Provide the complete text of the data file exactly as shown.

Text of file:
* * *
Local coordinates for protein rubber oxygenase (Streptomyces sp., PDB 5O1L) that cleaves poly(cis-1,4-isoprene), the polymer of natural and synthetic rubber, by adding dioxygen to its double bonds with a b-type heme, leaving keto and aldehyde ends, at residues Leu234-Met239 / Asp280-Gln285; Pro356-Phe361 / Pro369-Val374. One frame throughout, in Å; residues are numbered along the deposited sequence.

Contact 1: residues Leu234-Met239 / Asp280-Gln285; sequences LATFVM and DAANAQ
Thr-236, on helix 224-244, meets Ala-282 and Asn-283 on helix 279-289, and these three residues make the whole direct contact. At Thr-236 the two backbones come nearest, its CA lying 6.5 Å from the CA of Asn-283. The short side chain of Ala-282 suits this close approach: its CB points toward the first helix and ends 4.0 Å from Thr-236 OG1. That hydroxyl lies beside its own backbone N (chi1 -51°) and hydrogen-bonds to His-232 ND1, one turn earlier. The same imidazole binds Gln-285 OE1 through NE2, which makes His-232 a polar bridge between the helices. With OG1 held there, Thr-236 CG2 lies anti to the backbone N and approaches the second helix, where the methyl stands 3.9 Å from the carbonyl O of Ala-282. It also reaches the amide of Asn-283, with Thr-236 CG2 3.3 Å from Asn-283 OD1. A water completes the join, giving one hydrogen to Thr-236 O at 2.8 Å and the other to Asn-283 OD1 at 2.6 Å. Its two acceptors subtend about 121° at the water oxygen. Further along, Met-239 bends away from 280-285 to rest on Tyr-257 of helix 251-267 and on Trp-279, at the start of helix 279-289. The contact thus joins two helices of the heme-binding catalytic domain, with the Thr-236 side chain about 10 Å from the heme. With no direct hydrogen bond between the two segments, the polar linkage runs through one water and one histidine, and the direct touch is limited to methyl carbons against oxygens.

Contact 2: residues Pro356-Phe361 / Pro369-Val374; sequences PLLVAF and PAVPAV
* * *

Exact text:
Local coordinates for protein rubber oxygenase (Streptomyces sp., PDB 5O1L) that cleaves poly(cis-1,4-isoprene), the polymer of natural and synthetic rubber, by adding dioxygen to its double bonds with a b-type heme, leaving keto and aldehyde ends, at residues Leu234-Met239 / Asp280-Gln285; Pro356-Phe361 / Pro369-Val374. One frame throughout, in Å; residues are numbered along the deposited sequence.

Contact 1: residues Leu234-Met239 / Asp280-Gln285; sequences LATFVM and DAANAQ
Thr-236, on helix 224-244, meets Ala-282 and Asn-283 on helix 279-289, and these three residues make the whole direct contact. At Thr-236 the two backbones come nearest, its CA lying 6.5 Å from the CA of Asn-283. The short side chain of Ala-282 suits this close approach: its CB points toward the first helix and ends 4.0 Å from Thr-236 OG1. That hydroxyl lies beside its own backbone N (chi1 -51°) and hydrogen-bonds to His-232 ND1, one turn earlier. The same imidazole binds Gln-285 OE1 through NE2, which makes His-232 a polar bridge between the helices. With OG1 held there, Thr-236 CG2 lies anti to the backbone N and approaches the second helix, where the methyl stands 3.9 Å from the carbonyl O of Ala-282. It also reaches the amide of Asn-283, with Thr-236 CG2 3.3 Å from Asn-283 OD1. A water completes the join, giving one hydrogen to Thr-236 O at 2.8 Å and the other to Asn-283 OD1 at 2.6 Å. Its two acceptors subtend about 121° at the water oxygen. Further along, Met-239 bends away from 280-285 to rest on Tyr-257 of helix 251-267 and on Trp-279, at the start of helix 279-289. The contact thus joins two helices of the heme-binding catalytic domain, with the Thr-236 side chain about 10 Å from the heme. With no direct hydrogen bond between the two segments, the polar linkage runs through one water and one histidine, and the direct touch is limited to methyl carbons against oxygens.

Contact 2: residues Pro356-Phe361 / Pro369-Val374; sequences PLLVAF and PAVPAV